Cell cycle analysis

Following the manufacturer's protocol, cells were collected and then fixed overnight in a – 20 ℃ refrigerator after the addition of pre-cooled 75% ethanol. On the following day, the cells were washed with cold phosphate buffered saline (PBS) and treated with PI dye and RNase A (cat. No. 550825; BD Pharmingen, San Diego, CA, USA),. Subsequently, they were incubated at 4 ℃ for 30 min in darkness. The cell cycle was analyzed using Beckman Gallios™ flow cytometry (Beckman, Krefeld, Germany) following standard procedures, and the results were analyzed using FlowJo_V10.

Cell apoptosis analysis

Follow the manufacturer’s instructions. 1 × 106 cells were collected, washed with pre-cooled 1xPBS, and then resuspended in 100 µl of 1 × binding buffer. Subsequently, fluorescein isothiocyanate (FITC)-AnnexinV (5 µl) and PI (5 µl) were sequentially added (cat. No. 556420; BD Biosciences, Franklin Lakes, NJ, USA). The mixture was incubated away from light for 15 min with an additional volume of 400 µl of 1 × binding buffer. Apoptosis analysis was performed using Beckman Gallios flow cytometry (Beckman, Krefeld, Germany) following standard procedures, and the results were analyzed using FlowJo_V10.

Western blotting analysis

The following antibodies should be utilized for Western blot analysis. ANP32B (cat. No. ab200836; Abcam, USA), ANP32A (cat. No. 15810-1-AP; Proteintech, USA) and C-MYC (cat. No. 9402S; Cell Signal Technology, USA), PLK1 (cat. No. ab17056; Abcam, USA), Anti-acetyl-Histone H3 antibody (cat. No. 06-599; Millipore, USA), Histone H3 (D1H2) XP® Rabbit mAb (cat. No. 4499S; Cell Signal Technology, USA), H3K27ac (cat. No. ab4729; Abcam, USA), Monoclonal ANTI-FLAG M2 antibody (Lot#SLBS3530V; Sigma, GER), CCNB1(cat. No. ab32053; Abcam, USA), CDK2 (cat. No. ab32147; Abcam, USA), BAX (cat. No. ab32503; Abcam, USA). The reference protein used was GAPDH (cat. No. MA3374; Millipore).

In vivo experiments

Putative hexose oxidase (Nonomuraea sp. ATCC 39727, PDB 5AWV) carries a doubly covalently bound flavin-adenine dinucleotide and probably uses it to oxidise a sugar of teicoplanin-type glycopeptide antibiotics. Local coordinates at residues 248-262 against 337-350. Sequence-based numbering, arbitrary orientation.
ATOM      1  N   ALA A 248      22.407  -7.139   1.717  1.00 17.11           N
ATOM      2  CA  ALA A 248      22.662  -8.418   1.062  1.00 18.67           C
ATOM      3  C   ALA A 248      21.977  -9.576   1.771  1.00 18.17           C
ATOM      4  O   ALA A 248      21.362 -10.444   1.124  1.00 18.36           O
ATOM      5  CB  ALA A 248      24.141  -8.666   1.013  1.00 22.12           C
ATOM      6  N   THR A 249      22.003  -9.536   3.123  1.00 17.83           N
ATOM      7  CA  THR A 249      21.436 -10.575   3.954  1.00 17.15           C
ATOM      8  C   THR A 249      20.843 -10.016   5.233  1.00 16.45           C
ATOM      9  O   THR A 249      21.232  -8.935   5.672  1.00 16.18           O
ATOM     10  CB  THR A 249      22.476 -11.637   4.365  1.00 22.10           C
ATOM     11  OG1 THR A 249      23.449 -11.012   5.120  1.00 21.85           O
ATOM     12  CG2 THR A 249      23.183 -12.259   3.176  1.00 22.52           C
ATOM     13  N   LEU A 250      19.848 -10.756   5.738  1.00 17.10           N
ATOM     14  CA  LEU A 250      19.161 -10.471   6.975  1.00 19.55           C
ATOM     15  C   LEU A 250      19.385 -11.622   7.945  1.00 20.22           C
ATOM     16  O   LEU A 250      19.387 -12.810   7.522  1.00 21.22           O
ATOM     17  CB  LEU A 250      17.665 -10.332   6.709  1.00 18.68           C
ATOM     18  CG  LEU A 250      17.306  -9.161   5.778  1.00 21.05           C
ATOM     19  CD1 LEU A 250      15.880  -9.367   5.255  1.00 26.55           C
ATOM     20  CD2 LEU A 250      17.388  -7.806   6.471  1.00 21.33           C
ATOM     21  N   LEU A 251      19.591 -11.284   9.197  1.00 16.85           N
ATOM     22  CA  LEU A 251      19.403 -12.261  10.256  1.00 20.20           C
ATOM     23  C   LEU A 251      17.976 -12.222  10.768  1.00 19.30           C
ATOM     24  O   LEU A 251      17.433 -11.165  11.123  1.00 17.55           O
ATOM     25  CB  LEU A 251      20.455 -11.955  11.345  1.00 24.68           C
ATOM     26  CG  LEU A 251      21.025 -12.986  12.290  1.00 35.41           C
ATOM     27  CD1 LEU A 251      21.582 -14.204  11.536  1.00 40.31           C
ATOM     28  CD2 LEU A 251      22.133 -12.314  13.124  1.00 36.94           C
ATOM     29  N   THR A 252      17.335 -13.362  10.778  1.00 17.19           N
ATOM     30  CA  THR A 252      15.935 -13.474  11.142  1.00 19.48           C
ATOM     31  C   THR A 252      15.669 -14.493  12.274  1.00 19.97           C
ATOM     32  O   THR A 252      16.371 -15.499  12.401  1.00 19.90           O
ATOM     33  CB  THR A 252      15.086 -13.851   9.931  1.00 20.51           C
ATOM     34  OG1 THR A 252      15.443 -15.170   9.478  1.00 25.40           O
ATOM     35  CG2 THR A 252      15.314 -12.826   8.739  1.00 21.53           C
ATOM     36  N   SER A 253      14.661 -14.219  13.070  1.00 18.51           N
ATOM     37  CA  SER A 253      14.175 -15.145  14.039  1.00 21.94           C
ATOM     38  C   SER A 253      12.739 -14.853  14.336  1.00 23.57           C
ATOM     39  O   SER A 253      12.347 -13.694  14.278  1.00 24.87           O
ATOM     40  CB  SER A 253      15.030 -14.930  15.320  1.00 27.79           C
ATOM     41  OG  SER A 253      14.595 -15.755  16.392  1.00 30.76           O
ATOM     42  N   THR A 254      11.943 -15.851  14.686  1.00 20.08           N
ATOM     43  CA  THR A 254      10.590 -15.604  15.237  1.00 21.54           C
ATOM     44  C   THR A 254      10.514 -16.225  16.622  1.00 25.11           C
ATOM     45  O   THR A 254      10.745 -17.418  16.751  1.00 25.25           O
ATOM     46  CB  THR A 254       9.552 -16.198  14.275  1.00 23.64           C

4–6 week-old NSG mice (Shanghai Model Organizations, China) were randomly allocated into sh-NC group and sh-ANP32B group. Each mouse was injected with 2 × 106 AML cells expressing firefly luciferase through the tail vein. Bioluminescence signal values of mice in each group were monitored intermittently by small animal imaging (Berthold, Germany). Liver, spleen and bone were stained with immunohistochemistry and eosin (HE). Antibodies against Ki67(GB111499-100, Servicebio, China), C-MYC (GB13076-50, Servicebio, China), ANP32B (cat. No. ab200836; Abcam, USA) were employed in accordance with the manufacturer's instructions. The Animal Care and Use Committee at the Children's Hospital of Soochow University (CAM-SU-AP#:JP-2018-1) granted approval and licensing for all animal studies.

RNA sequencing and data analysis

The RNA-seq experiment was conducted following the recommended protocol provided by Novogene Bioinformatics Technology Co., Ltd. (Beijing, China). Collect the cell suspension containing one million cells and discard the supernatant after centrifugation. The cell pellet was preserved in 1 ml Trizol reagent, and stored at – 80 ℃ for RNA-seq sequencing at Novogene in Tianjin. The RNA-seq reads were aligned to the hg38 reference genome using HISAT2 (v2.0.5). Differentially expressed genes were identified through DESeq2 analysis, (p < 0.05 and |log twofold change |> 0.5). The RNA-seq data from this study has been deposited in the GEO database (https://www.ncbi.nlm.nih.gov/geo) under accession code GSE242850.

Cleavage under targets and tagmentation (CUT&Tag) assay

According to the manufacturer’s instructions, we performed the CUT&Tag Assay using the Hyperactive Universal Cut and Mark Analysis Kit (TD903-01, Vazyme,). Samples incubated overnight with H3K27ac antibody (Item No: AB4729, 2ug, Abcam, Cambridge, UK). The samples were then amplified using the TruePrep Index Kit V2 for Illumina (#TD202) and sent to Tianjin Novogene for sequencing. For CUT&Tag analysis, reads were aligned with hg38 using Bowtie2 (v2.2.5) and then PCR repeat reads were removed using Picard. The replication was merged using samtools merge (v1.15.1). Use MACS2 (v2.2.7) to call the peak based on the parameter -Q 0.01—bdg—SPMR.

Statistical analysis

All experiments were independently performed at least three times. All statistical analyses were performed using GraphPad PRISM 8.0.2 software (GraphPad Software Inc., La Jolla, CA, USA). The two groups were compared by double-tailed unpaired Student's t test for data analysis. A p value < 0.05 was considered statistically significant (*p < 0.05, **p < 0.01, ***p < 0.001, ****p < 0.0001), while NS indicated no significance."

Results

ANP32B is upregulated in AML and associated with poor prognosis in AML patients